It’s tricky. But I’ll try again.

Who said motherhood doesn't come with a manual?

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Jessica Simpson celebrated her baby shower this weekend (after getting a cupping treatment for her very swollen pregnancy feet) and her theme and IG captions have fans thinking this was not just a shower, but a baby name announcement as well.

Simpson (who is expecting her third child with former NFL player Eric Johnson) captioned two photos of her shower as "💚 Birdie's Nest 💚". The photographs show Simpson and her family standing under a neon sign spelling out the same thing.

While Simpson didn't explicitly state that she was naming her child Birdie, the numerous references to the name in her shower photos and IG stories have the internet convinced that she's picking the same name Busy Philips chose for her now 10-year-old daughter.

The name Birdie isn't in the top 1000 baby names according to the Social Security Administration, but It has been seeing a resurgence in recent years, according to name nerds and trend watchers.

"Birdie feels like a sassy but sweet, down-to-earth yet unusual name," Pamela Redmond Satran of Nameberry told Town and Country back in 2017. "It's also just old enough to be right on time."

Simpson's older kids are called Maxwell and Ace, which both have a vintage feel, so if Birdie really is her choice, the three old-school names make a nice sibling set.

Whether Birdie is the official name or just a cute nickname Simpson is playing around with, we get the appeal and bet she can't wait for her little one to arrive (and her feet to go back to normal!)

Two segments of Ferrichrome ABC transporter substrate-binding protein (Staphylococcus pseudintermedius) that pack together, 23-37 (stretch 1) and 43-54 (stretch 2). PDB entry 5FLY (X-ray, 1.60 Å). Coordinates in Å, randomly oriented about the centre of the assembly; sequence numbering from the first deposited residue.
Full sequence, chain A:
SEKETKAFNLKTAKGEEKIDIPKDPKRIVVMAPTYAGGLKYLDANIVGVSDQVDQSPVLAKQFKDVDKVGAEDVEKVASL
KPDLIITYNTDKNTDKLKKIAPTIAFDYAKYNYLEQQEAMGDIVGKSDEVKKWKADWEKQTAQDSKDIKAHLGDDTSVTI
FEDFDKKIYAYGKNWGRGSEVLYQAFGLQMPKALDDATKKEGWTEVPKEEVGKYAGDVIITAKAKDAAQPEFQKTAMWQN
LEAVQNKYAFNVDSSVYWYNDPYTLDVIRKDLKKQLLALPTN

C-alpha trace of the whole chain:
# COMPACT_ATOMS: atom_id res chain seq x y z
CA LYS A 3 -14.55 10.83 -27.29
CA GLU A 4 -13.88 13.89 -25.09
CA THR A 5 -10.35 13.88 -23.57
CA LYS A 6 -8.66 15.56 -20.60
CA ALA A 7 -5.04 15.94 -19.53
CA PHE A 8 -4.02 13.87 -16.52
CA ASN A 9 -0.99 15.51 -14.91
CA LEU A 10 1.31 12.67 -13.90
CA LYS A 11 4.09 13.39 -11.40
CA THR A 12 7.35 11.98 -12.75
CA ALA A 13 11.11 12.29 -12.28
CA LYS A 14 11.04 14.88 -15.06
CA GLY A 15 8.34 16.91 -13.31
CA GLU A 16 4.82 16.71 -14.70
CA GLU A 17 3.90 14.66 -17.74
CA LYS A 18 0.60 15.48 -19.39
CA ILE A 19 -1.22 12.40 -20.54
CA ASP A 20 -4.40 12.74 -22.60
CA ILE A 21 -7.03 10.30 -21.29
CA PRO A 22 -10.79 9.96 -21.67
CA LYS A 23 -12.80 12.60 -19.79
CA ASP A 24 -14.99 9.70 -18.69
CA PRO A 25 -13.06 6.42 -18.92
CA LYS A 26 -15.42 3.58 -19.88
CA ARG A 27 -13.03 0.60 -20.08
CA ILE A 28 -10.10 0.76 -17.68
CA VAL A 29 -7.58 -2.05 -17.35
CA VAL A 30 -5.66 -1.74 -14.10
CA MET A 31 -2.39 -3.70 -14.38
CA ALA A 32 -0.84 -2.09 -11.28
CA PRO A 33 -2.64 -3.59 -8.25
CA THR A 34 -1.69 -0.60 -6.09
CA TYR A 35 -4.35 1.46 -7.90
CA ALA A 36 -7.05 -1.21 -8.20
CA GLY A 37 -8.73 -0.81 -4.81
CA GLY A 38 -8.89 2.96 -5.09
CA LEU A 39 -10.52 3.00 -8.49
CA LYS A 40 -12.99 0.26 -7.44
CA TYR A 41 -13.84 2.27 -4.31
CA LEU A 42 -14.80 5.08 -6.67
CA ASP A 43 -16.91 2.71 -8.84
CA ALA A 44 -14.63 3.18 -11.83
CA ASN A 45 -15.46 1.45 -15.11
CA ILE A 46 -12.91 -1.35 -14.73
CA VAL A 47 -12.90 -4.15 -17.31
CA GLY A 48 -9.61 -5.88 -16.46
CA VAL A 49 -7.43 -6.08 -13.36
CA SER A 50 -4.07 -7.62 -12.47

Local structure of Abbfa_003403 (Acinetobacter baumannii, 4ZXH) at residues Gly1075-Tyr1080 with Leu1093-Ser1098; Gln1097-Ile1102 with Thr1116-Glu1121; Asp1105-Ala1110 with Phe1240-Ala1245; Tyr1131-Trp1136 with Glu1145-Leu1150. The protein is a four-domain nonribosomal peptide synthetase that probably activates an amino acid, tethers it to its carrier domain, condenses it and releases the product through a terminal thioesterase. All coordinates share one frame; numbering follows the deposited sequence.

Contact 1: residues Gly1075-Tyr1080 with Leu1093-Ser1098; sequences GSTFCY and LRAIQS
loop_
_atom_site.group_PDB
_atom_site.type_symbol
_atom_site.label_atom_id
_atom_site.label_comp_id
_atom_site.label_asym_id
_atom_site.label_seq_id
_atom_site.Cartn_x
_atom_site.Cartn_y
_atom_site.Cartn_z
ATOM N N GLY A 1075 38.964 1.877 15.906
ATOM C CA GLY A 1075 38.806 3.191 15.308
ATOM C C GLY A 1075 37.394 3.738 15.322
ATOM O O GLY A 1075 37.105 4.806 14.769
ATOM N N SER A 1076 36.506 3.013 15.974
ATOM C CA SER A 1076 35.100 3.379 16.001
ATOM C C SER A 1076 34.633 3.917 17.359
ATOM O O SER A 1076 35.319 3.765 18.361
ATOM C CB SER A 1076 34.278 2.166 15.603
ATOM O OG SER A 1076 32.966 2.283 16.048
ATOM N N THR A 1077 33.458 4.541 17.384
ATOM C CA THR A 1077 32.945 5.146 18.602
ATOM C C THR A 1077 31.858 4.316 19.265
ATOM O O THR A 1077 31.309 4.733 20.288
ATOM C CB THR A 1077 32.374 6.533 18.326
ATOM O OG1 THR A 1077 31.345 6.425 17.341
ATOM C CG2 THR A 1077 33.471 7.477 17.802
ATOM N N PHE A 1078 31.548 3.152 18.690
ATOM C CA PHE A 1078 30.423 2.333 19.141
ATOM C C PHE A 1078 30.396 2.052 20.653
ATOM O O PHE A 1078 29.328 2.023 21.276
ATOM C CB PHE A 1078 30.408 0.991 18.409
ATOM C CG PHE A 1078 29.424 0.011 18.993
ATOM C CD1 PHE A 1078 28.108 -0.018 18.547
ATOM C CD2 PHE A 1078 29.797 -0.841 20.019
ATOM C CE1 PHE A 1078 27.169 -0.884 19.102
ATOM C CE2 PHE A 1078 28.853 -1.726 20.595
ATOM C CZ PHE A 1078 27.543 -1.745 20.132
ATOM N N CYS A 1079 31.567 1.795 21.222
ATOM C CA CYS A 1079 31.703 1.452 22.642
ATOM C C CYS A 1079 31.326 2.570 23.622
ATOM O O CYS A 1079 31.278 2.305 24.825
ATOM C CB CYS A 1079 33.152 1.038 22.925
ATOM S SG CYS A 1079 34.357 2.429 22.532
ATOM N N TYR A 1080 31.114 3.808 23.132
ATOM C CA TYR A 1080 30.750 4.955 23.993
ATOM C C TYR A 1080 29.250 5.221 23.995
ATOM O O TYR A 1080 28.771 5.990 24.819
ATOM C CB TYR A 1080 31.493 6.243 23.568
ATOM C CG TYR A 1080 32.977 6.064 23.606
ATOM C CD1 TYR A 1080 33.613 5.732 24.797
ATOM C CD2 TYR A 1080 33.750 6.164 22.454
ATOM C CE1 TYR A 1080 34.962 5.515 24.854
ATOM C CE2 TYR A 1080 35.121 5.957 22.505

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Mamas, if you hire a cleaning service to tackle the toddler fingerprints on your windows, or shop at the neighborhood grocery store even when the deals are better across town, don't feel guilty. A new study by the University of British Columbia and Harvard Business School shows money buys happiness if it's used to give you more time. And that, in turn could be better for the whole family.

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As if we needed another reason to shop at Target, our favorite store is offering some great deals for mamas who need products for baby. Mom life can be expensive and we love any chance at saving a few bucks. If you need to stock up on baby care items, like diapers and wipes, now is the time.

Right now, if you spend $100 on select diapers, wipes, formula, you'll get a $20 gift card with pickup or Target Restock. Other purchases will get you $5 gift cards during this promotion:

  • $20 gift card when you spend $100 or more on select diapers, wipes, formula, and food items using in store Order Pickup, Drive Up or Target Restock
  • $5 gift card when you buy 3 select beauty care items
  • $5 gift card when you buy 2 select household essentials items using in store Order Pickup, Drive Up or Target Restock
  • $5 gift card when you buy 2 select Iams, Pedigree, Crave & Nutro dog and cat food or Fresh Step cat litter items using in store Order Pickup
  • $5 gift card when you buy 3 select feminine care items using in store Order Pickup, Drive Up or Target Restock

All of these promotions will only run through 11:59 pm PT on Saturday, January 19, 2019 so make sure to stock up before they're gone!

Because the deals only apply to select products and certain colors, just be sure to read the fine print before checking out.

Target's website notes the "offer is valid using in store Order Pickup, Drive Up or Target Restock when available".

The gift cards will be delivered after you have picked up your order or your Target Restock order has shipped.

We won't tell anyone if you use those gift cards exclusively for yourself. 😉 So, get to shopping, mama!